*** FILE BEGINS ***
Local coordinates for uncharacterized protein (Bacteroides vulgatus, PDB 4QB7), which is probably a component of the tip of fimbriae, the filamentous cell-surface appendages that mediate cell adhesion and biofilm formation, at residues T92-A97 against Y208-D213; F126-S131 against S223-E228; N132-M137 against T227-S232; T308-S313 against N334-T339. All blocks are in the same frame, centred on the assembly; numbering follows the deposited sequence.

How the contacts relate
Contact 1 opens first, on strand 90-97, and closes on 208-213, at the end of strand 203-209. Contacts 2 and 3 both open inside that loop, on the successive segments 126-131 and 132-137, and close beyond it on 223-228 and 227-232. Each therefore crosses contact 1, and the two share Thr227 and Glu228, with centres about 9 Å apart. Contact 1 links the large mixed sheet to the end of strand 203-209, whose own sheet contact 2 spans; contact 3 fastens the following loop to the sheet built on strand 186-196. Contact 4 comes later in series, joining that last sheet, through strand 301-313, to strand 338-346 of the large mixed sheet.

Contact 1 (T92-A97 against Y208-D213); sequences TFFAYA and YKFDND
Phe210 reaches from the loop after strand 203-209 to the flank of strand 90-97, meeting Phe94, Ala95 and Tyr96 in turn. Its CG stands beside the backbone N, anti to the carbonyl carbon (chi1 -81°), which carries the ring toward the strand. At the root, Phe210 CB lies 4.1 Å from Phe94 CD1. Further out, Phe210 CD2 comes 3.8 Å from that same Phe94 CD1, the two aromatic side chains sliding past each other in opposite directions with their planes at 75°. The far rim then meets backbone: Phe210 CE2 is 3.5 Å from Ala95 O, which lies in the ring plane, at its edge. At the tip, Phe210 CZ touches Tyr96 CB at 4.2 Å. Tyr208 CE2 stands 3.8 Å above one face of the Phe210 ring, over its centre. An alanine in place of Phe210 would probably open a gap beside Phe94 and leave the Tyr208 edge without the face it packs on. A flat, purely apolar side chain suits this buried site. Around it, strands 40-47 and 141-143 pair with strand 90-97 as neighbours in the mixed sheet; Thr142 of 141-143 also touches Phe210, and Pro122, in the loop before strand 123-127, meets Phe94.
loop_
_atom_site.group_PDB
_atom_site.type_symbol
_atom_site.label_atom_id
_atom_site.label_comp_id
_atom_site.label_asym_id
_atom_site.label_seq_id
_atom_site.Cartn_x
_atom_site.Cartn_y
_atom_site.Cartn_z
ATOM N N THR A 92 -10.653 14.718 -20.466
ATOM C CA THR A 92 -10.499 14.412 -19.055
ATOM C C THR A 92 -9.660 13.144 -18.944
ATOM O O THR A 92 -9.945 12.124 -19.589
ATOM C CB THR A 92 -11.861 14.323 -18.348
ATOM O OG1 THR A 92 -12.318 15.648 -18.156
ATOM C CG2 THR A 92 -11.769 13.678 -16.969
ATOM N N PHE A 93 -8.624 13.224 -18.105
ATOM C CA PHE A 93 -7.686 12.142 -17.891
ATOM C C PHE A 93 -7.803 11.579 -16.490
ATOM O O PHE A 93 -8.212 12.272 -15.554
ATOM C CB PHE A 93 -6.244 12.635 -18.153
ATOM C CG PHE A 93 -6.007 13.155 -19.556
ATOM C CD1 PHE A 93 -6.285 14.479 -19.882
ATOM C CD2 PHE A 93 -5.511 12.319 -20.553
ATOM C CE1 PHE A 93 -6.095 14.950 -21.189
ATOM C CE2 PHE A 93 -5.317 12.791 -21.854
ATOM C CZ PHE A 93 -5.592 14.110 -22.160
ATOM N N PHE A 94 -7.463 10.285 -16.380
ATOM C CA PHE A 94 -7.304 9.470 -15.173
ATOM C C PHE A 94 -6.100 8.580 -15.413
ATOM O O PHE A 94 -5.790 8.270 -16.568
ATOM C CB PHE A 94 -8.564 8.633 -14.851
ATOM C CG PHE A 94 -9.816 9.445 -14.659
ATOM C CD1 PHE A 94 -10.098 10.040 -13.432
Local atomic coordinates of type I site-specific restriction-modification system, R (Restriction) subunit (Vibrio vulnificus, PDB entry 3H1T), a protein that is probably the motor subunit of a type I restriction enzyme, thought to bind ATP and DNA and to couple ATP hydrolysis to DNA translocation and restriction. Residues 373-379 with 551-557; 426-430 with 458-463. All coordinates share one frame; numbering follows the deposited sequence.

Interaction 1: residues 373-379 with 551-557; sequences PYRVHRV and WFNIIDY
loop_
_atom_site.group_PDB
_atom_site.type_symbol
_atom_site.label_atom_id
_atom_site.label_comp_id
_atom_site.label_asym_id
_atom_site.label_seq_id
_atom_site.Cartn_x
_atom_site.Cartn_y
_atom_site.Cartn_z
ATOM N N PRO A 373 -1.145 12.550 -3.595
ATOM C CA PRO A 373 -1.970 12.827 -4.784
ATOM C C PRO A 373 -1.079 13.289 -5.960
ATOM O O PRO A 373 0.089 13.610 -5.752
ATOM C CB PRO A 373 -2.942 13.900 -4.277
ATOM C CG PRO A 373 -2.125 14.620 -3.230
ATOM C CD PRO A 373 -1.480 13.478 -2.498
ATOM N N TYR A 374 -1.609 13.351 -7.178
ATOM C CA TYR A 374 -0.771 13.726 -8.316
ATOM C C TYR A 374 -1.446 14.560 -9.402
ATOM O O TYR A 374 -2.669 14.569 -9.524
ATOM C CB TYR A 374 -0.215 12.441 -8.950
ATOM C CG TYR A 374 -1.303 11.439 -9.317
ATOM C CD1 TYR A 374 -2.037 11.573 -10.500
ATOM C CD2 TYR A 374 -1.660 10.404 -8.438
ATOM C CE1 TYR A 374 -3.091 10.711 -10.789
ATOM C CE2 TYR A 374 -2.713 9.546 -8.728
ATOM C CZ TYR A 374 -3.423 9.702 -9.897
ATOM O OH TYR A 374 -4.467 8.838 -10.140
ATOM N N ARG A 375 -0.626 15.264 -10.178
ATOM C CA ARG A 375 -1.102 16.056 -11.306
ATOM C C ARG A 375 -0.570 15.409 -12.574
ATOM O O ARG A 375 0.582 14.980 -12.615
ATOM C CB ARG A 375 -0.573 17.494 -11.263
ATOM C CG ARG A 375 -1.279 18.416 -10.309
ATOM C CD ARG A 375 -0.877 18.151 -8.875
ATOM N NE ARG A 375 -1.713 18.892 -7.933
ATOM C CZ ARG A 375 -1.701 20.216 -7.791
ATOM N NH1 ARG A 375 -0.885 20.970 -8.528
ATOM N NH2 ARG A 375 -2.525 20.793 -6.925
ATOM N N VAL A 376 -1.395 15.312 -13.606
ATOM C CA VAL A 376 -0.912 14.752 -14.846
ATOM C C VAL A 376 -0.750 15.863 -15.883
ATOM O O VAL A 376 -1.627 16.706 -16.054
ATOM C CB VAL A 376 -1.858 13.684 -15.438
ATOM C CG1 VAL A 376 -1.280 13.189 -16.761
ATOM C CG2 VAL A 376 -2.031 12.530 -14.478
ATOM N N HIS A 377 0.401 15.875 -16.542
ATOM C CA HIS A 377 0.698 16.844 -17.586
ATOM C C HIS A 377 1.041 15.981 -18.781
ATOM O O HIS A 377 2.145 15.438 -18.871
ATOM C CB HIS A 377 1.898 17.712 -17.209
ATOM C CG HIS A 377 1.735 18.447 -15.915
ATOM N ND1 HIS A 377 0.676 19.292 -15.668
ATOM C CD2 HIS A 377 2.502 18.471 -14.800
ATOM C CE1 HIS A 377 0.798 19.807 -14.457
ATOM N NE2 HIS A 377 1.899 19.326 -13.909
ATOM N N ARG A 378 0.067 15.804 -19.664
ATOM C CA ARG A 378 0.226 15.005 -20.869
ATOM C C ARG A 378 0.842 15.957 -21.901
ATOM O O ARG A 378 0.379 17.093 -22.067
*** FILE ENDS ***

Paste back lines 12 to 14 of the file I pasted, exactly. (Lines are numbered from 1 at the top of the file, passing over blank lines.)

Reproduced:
_atom_site.label_seq_id
_atom_site.Cartn_x
_atom_site.Cartn_y